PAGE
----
Mosaic’s ‘Queens Girl in Africa’ Delightful, Insightful

Photo by Stan Barouh (Courtesy of Mosaic Theater)

When I stepped into the Atlas Performing Arts Center for the premiere of Caleen Sinnette Jennings’ “Queens Girl in Africa,” I wasn’t sure what to expect. I had not seen the first part, “Queens Girl in the World,” which was presented a few years back by Theater J. But I didn’t need to. My jaw dropped because it was my story.

The one-woman show, with each character skillfully — and humorously — enacted by the tour de force who is Erika Rose, popped with familiarity as she portrayed a plethora of characters; Caribbean, American, Israeli, African and more, all living in Nigeria at that pivotal time. But the story of 12-year-old Jaqueline Marie Butler’s coming-of-age story — an African-American girl transported in her formative years to Nigeria in the mid-’60s  —  mirrors my own experience as a girl of a similar age leaving America for the cultural clash that is Africa.

The protagonist, the daughter of a Caribbean revolutionary medical doctor father who leaves the United States after the assassination of Malcolm X and her schoolteacher mother, invites the audience into her inner monologue about the people she encountered as she transformed from a reluctant preteen to a college-bound woman against the backdrop of post-independence Nigeria.

Directed by Paige Hernandez, who herself is a master of the one-woman monologue, “Queens Girl in Africa” not only entertains, it educates. Recalling the parallel histories of the impending civil war in Nigeria and the struggle for civil rights in the United States, Jacqueline Marie’s story is filtered through the foreign news services that expatriates and others posted outside of the country depend upon to keep a finger on the pulse of their homeland.

Hernandez and Rose are a natural fit for this production, which kicks off the current Women’s Voices Theater Festival, running from Jan. 15 through Feb. 15 as 25 of the region’s professional theaters join forces to present theater by women. The two attended college together, and their knowledge of each other’s talents meld perfectly in this thoroughly delightful play.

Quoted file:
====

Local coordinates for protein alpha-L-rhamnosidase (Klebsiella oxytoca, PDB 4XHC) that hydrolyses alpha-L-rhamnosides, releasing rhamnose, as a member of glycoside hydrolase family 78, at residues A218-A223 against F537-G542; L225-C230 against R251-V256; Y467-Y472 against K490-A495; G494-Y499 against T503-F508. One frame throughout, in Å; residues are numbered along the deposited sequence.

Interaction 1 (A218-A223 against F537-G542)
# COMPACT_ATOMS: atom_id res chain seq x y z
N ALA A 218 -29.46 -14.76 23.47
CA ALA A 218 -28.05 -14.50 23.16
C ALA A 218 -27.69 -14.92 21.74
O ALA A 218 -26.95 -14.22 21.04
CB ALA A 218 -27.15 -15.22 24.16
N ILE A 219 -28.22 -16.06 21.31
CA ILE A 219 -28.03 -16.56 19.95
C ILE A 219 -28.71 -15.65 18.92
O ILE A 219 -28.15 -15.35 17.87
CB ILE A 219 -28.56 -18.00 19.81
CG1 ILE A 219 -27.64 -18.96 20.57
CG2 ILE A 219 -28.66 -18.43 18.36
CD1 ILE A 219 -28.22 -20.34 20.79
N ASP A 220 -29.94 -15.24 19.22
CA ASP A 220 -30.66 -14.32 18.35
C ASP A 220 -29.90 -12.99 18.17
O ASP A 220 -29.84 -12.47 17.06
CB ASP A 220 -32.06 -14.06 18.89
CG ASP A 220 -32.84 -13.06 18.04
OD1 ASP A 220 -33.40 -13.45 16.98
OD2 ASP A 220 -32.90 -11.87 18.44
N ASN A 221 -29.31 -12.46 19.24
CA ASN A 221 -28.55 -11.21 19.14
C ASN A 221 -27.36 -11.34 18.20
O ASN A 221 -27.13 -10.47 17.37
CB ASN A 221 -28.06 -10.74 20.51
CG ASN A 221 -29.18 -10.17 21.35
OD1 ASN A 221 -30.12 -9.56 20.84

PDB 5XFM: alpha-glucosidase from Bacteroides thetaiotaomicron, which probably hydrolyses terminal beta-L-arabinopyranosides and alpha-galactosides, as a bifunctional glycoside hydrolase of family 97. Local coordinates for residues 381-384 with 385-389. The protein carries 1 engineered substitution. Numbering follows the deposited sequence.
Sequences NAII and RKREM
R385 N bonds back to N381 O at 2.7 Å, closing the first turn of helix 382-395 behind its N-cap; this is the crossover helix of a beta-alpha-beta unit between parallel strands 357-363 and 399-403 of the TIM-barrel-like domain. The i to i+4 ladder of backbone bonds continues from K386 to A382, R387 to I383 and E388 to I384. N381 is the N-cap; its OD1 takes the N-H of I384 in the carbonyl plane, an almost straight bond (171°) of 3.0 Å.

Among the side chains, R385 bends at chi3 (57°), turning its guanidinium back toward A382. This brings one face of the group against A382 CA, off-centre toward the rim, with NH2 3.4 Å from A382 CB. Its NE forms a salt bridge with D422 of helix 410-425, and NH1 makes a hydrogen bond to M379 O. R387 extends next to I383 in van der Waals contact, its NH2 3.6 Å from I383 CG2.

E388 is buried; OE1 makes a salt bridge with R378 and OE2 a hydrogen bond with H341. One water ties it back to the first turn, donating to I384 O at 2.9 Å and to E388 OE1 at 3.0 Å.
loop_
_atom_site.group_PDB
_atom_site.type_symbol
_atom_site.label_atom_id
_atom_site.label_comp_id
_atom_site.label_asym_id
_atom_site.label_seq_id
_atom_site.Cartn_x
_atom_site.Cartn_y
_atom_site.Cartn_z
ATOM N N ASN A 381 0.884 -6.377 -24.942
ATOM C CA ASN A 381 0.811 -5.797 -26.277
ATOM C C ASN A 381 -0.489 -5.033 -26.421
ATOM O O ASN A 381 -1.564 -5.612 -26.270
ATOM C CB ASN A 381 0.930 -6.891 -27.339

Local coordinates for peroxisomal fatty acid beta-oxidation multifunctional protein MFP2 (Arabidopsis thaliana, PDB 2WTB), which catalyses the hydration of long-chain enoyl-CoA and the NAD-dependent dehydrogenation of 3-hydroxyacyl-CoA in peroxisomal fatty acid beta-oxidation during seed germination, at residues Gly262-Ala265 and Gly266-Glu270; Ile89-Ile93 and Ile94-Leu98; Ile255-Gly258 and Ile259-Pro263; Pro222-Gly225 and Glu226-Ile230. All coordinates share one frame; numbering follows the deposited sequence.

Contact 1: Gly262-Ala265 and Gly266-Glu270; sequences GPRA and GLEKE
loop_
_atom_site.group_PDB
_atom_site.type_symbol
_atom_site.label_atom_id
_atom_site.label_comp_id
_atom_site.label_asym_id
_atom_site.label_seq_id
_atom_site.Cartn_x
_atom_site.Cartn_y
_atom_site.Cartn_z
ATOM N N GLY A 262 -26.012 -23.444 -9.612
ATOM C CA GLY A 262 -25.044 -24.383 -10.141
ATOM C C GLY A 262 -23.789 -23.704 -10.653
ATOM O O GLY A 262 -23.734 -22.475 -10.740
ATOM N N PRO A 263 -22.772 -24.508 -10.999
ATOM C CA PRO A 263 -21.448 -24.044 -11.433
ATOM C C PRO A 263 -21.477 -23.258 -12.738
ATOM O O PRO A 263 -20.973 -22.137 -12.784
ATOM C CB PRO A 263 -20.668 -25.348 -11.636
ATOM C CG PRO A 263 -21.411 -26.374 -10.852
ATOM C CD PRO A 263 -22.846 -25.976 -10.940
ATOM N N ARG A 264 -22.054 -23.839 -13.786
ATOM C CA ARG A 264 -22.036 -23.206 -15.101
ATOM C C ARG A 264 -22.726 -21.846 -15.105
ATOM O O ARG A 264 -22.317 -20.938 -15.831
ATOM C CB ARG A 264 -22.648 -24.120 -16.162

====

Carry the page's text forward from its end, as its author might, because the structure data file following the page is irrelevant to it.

“Erika Rose is a tremendous and versatile actress whose heart and work ethic never cease to amaze me,” Hernandez said. “I’m thrilled that we get to work together in this capacity. She and I were students together at the University of Maryland College Park so this connection is truly full circle.”

Playwright Caleen Sinnette Jennings marveled at the interpretation of her work.

“It’s very moving for me to be giving birth to this incredibly personal new play surrounded by such talented and passionate collaborators— including director Paige Hernandez who helped usher forth ‘Queens Girl in the World,’ which was commissioned by Ari Roth at Theater J back in 2014,” she said. “It’s wonderful to be reunited with him and with a dear collaborator, Erika Rose, one of D.C.’s most powerful and versatile actors.

“This semi-autobiographical play is a tribute to this huge, beautiful complex Nigeria of the 1960s and how it made me who I am,” Jennings said.

Through the eyes of this conscious, budding young woman, the audience experiences her transformation from an American to a Black woman who embraces her African heritage, but appreciates her stateside upbringing as well.

Using moveable backdrops that reflect Africa, and spare props (a trunk and a chair) that serve as a bed, a podium and a receptacle for the few, but significant clothing changes — which are also minimalist — much is conveyed through simplicity.

Deb Sivigny (set and costume design), Sarah Tunderman (lighting and projection design) and David Lamont Wilson (sound design) take what appear to be minor elements, but when joined with the script, acting and direction, tell a story that most couldn’t with a full cast of actors.

“I’m also fortunate to have such an incredible design team,” Hernandez said. “We’ve all worked together on various projects which makes our collaboration even more meaningful. I’m excited for the audience to see how much a thoughtful design can really make a solo show soar.”

And soar it does, into the hearts, minds and funny bones of all who take it in. “Queens Girl in Africa” is not just for those who have had an African experience, for whom much will seem familiar (almost uncannily so), but to anybody who has grown up and observed the things that make them who they are.

In addition to being the Mosaic Theater Company’s contribution to the Women’s Voices Theater Festival, it also kicks off a new initiative called “Locally Grown Mosaic,” which will feature new works by playwrights from the community.

“Locally Grown Mosaic is designed to invest in our diverse artistic community right here in D.C. to promote local artists and perspectives, and to produce works that jumpstart conversations about issue directly influencing our neighborhood,” said founding artistic director Roth. “We are thrilled to be launching this initiative with ‘Queens Girl in Africa,’ which will highlight and champion the incredible talents of a local playwright, director, actor and design team.”

“Queens Girl in Africa” plays at the Atlas Performing Arts Center, 1333 H Street NE, through Feb. 4. Go to for additional information and showtimes.


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